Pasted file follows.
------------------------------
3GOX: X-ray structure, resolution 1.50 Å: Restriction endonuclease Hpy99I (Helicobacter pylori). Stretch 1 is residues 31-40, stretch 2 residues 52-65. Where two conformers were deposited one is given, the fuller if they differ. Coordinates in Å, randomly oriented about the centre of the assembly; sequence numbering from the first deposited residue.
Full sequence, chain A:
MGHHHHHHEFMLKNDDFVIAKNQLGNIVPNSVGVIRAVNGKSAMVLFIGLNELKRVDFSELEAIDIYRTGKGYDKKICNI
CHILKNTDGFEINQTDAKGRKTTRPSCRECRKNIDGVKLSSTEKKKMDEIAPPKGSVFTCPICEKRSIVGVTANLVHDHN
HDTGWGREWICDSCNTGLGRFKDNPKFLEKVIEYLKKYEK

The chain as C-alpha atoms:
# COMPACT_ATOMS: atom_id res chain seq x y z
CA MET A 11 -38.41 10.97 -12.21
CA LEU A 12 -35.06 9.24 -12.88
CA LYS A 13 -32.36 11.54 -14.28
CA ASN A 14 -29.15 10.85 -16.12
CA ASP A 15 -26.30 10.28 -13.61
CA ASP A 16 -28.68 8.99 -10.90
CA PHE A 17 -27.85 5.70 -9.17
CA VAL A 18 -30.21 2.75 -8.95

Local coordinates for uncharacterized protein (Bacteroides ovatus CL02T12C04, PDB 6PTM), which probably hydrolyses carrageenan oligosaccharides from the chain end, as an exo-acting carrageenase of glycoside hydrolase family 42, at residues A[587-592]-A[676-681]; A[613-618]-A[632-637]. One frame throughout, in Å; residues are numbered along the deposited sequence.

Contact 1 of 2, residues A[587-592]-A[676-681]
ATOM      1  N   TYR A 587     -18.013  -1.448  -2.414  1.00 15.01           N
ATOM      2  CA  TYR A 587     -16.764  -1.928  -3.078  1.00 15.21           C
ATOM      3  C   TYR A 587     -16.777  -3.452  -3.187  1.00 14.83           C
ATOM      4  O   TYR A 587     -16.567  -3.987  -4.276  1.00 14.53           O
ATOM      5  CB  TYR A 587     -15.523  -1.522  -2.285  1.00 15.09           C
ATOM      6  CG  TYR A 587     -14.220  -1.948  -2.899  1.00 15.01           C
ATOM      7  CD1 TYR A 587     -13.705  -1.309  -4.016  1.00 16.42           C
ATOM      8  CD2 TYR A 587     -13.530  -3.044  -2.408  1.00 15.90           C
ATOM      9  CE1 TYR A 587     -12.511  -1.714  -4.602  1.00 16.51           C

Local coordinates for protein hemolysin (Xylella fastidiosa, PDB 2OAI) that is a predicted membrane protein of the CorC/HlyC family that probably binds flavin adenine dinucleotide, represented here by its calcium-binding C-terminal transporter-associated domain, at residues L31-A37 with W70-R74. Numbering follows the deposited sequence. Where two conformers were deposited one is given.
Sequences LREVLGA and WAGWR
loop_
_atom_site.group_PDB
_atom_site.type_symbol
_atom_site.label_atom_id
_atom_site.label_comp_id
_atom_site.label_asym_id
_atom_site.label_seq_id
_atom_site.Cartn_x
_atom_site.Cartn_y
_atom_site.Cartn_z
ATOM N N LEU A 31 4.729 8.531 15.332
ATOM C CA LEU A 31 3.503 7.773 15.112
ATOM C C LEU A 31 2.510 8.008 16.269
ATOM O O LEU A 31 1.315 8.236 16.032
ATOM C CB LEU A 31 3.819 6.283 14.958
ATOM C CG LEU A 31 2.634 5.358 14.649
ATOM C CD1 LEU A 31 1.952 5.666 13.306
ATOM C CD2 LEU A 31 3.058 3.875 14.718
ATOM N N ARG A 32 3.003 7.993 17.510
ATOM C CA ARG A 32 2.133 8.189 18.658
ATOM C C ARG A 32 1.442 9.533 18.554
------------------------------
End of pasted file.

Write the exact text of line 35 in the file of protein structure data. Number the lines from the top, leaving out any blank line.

_atom_site.label_seq_id